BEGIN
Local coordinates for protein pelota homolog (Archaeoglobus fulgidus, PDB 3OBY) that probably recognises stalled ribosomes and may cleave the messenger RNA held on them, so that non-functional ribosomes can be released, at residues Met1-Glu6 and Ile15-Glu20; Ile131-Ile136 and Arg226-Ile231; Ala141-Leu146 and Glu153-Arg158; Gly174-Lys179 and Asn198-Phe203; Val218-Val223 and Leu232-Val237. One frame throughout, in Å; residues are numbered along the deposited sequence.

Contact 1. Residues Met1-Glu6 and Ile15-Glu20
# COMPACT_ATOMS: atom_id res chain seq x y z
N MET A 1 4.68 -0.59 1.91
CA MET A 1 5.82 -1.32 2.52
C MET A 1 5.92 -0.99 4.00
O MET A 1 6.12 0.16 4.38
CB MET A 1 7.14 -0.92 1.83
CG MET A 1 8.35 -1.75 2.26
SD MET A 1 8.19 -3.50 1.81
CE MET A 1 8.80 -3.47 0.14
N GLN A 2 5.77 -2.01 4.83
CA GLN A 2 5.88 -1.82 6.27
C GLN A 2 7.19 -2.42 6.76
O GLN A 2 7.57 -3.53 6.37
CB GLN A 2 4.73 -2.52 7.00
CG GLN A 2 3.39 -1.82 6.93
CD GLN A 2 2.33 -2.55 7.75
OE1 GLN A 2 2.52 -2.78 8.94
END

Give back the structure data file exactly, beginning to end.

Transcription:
Local coordinates for protein pelota homolog (Archaeoglobus fulgidus, PDB 3OBY) that probably recognises stalled ribosomes and may cleave the messenger RNA held on them, so that non-functional ribosomes can be released, at residues Met1-Glu6 and Ile15-Glu20; Ile131-Ile136 and Arg226-Ile231; Ala141-Leu146 and Glu153-Arg158; Gly174-Lys179 and Asn198-Phe203; Val218-Val223 and Leu232-Val237. One frame throughout, in Å; residues are numbered along the deposited sequence.

Contact 1. Residues Met1-Glu6 and Ile15-Glu20
# COMPACT_ATOMS: atom_id res chain seq x y z
N MET A 1 4.68 -0.59 1.91
CA MET A 1 5.82 -1.32 2.52
C MET A 1 5.92 -0.99 4.00
O MET A 1 6.12 0.16 4.38
CB MET A 1 7.14 -0.92 1.83
CG MET A 1 8.35 -1.75 2.26
SD MET A 1 8.19 -3.50 1.81
CE MET A 1 8.80 -3.47 0.14
N GLN A 2 5.77 -2.01 4.83
CA GLN A 2 5.88 -1.82 6.27
C GLN A 2 7.19 -2.42 6.76
O GLN A 2 7.57 -3.53 6.37
CB GLN A 2 4.73 -2.52 7.00
CG GLN A 2 3.39 -1.82 6.93
CD GLN A 2 2.33 -2.55 7.75
OE1 GLN A 2 2.52 -2.78 8.94